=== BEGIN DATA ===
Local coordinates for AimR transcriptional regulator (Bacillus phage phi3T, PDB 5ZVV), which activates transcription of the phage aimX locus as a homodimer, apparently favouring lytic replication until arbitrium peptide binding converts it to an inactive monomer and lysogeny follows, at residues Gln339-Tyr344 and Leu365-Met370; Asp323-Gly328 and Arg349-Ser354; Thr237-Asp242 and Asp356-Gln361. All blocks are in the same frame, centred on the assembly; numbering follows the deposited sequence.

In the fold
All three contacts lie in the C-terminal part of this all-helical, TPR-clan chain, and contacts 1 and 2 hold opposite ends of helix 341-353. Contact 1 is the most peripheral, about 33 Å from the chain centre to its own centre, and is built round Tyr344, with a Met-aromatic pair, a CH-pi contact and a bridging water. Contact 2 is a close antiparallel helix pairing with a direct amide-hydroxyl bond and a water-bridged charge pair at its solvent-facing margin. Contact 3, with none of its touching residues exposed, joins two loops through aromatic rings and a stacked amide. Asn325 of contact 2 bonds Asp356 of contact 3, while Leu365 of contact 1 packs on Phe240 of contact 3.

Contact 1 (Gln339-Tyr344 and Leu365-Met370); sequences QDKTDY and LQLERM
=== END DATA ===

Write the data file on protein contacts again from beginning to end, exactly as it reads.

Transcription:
Local coordinates for AimR transcriptional regulator (Bacillus phage phi3T, PDB 5ZVV), which activates transcription of the phage aimX locus as a homodimer, apparently favouring lytic replication until arbitrium peptide binding converts it to an inactive monomer and lysogeny follows, at residues Gln339-Tyr344 and Leu365-Met370; Asp323-Gly328 and Arg349-Ser354; Thr237-Asp242 and Asp356-Gln361. All blocks are in the same frame, centred on the assembly; numbering follows the deposited sequence.

In the fold
All three contacts lie in the C-terminal part of this all-helical, TPR-clan chain, and contacts 1 and 2 hold opposite ends of helix 341-353. Contact 1 is the most peripheral, about 33 Å from the chain centre to its own centre, and is built round Tyr344, with a Met-aromatic pair, a CH-pi contact and a bridging water. Contact 2 is a close antiparallel helix pairing with a direct amide-hydroxyl bond and a water-bridged charge pair at its solvent-facing margin. Contact 3, with none of its touching residues exposed, joins two loops through aromatic rings and a stacked amide. Asn325 of contact 2 bonds Asp356 of contact 3, while Leu365 of contact 1 packs on Phe240 of contact 3.

Contact 1 (Gln339-Tyr344 and Leu365-Met370); sequences QDKTDY and LQLERM